The spleen plays an important part in the body’s immune system and combats certain germs. It also filters the blood, and besides bacteria, eliminates old blood cells. It contains more glandular tissue than all the lymph glands taken together. For its relatively small size of some 12 cm long and a weight of 140 grams, it is very well perfused with blood, with some 10 liters of blood per hour passing through the organ. Germs that have penetrated the body quickly land in the spleen to be eliminated. The spleen also has a memory effect and mobilizes antibodies when it reencounters germs that have already caused an infection. Because it plays such an important part in combatting germs, whenever surgery is performed on the spleen itself and its close neighbor, the pancreas, care should be taken to spare the spleen and its major blood vessels.
Surgery is performed on the spleen for cysts, and for benign and malignant tumors. When a cyst exceeds 5 cm in size, there is the danger of bleeding into the cyst; then, a banal trauma could cause the cyst to burst, with bleeding into the abdominal cavity. Larger cysts can displace neighboring organs, causing pain, a feeling of fullness, or, especially in the recumbent position, breathlessness. The most common benign tumors of the spleen are hamartomas. Although they are benign, they can grow and, like cysts, displace other organs and cause discomfort. Puncture, draining or sclerotherapy of splenic cysts do not constitute curative therapy. In a short time, the cyst will refill; thanks to the previous manipulations, adhesions to the diaphragm usually develop, causing various degrees of a pain. De-roofing of a cyst will also not be met with success. As a rule, both cysts and hamartomas should be removed laparoscopically. Preservation of the healthy parts of the spleen will also preserve its important immune function, so avoiding the permanent immune deficit that accompanies loss of the entire spleen.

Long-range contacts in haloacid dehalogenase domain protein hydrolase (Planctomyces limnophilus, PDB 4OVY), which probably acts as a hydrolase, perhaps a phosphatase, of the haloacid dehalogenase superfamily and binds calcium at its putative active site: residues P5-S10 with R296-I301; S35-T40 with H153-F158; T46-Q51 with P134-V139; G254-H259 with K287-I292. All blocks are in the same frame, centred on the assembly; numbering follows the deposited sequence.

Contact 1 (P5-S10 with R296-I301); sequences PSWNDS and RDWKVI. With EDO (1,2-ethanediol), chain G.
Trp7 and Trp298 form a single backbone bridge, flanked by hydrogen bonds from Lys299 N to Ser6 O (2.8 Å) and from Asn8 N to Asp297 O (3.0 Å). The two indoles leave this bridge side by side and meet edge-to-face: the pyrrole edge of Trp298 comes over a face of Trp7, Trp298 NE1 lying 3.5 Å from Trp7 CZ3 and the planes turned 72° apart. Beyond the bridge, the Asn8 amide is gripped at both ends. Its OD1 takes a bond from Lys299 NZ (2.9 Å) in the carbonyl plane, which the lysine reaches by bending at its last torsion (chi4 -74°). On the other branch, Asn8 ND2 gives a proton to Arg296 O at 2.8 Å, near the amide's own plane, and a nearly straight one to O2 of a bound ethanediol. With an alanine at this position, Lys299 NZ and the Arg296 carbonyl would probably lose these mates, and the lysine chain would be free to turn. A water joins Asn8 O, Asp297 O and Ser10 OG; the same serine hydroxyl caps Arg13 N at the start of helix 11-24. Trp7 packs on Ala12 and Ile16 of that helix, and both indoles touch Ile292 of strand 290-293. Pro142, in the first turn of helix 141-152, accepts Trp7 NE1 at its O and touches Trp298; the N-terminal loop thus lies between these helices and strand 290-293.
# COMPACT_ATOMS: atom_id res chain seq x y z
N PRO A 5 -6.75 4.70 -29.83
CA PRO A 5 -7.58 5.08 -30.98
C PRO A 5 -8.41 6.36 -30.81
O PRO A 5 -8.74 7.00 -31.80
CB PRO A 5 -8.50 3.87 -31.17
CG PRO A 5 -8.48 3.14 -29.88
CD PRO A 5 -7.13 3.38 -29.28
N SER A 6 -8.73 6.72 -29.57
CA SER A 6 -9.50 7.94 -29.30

If malignant disease calls for the total removal of the spleen, the patient should be immunized beforehand against certain bacteria that cause pneumonia (pneumococci); a yearly flu shot is advised, as well as immunization against meningococci if travel is planned to a country where meningitis is endemic.